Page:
The Sicilian art of the incomplete


It is common in Sicily to see people living in unfinished houses or apartments with exposed bricks, cement and reinforced steel poking out dangerously like rusty modern sculptures on roofs left behind as it to say:

‘I could build a second storey if I feel like it, ora vediamo …’

Yes, the quintessential loitering phrase ‘now we’ll see,’ which is a kinder way of not saying an absolute ‘no’, there’s a tad more hope here, ‘ora vediamo’ … perhaps when hell freezes over. Tradesmen are particularly fond of this expression, I’m sure it’s a part of their coat of arms.

In reality, idleness is only part of the reason behind these half complete buildings, it has more to do with Italy’s bizarre construction laws and tax evasion. Since it is terribly expensive and complicated to build so things are done rather gradually. Also in general Sicilian’s don’t like taking out home loans and so choose to pay with cash and do work in dribs and drabs as a way of saving money.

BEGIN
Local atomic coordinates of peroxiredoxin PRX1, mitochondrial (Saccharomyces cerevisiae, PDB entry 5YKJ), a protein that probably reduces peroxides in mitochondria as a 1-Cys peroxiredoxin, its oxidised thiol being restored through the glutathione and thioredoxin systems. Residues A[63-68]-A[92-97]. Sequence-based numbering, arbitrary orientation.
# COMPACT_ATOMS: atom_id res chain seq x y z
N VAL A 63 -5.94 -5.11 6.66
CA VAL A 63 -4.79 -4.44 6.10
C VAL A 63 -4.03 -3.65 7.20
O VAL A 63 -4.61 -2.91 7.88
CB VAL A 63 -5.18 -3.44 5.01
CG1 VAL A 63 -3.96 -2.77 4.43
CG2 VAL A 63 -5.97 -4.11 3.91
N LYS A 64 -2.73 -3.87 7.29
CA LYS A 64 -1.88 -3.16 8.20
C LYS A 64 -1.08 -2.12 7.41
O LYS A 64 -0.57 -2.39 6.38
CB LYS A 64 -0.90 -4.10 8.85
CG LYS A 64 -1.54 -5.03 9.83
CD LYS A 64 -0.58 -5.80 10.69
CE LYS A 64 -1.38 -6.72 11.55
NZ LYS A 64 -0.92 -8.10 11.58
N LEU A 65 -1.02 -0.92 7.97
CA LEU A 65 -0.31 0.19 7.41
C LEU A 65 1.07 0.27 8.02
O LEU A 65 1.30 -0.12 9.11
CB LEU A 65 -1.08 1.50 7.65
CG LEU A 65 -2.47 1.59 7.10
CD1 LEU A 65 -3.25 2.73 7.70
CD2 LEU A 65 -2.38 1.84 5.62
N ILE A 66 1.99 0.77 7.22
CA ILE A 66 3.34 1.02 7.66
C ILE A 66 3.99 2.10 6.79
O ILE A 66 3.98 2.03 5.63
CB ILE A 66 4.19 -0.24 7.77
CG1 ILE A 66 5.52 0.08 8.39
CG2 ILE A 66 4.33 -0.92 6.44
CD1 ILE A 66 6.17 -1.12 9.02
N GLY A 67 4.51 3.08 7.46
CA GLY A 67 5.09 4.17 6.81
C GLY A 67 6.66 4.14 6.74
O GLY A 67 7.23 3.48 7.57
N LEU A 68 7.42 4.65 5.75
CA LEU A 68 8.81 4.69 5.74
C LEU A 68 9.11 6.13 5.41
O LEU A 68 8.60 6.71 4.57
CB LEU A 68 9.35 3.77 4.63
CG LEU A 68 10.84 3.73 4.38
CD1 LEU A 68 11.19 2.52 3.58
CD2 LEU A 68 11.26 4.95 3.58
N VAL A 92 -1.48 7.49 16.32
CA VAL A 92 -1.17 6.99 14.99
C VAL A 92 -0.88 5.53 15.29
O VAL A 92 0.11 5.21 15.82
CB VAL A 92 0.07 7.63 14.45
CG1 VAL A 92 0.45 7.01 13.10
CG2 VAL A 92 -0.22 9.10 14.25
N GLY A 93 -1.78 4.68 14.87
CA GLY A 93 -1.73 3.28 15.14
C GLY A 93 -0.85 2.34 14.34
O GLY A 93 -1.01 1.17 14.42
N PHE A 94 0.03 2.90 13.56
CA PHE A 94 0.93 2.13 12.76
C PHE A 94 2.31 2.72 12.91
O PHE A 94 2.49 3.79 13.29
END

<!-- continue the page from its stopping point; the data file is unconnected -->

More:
A house ‘in construction’ doesn’t have any taxes attached to it, hence the Sicilian’s abode can become an eternal work in progress to avoid hefty fees and excesses.

If you inherit an old house any renovations are done on the sly as you need not pay anything if you live in an animal barn or nineteenth-century shack, as results in the original deeds of the house, don’t in gods name update the strata title as you will end up paying the same as Berlusconi does for his expansive Villa Arcore outside of Milan.

It’s best not to rock the boat and leave everything buried in the eternal labyrinth that is Italian bureaucracy.

It is all terribly messy and dangerous but Sicilian’s have grown used to living inside a construction site. There’s hidden artistry to it all.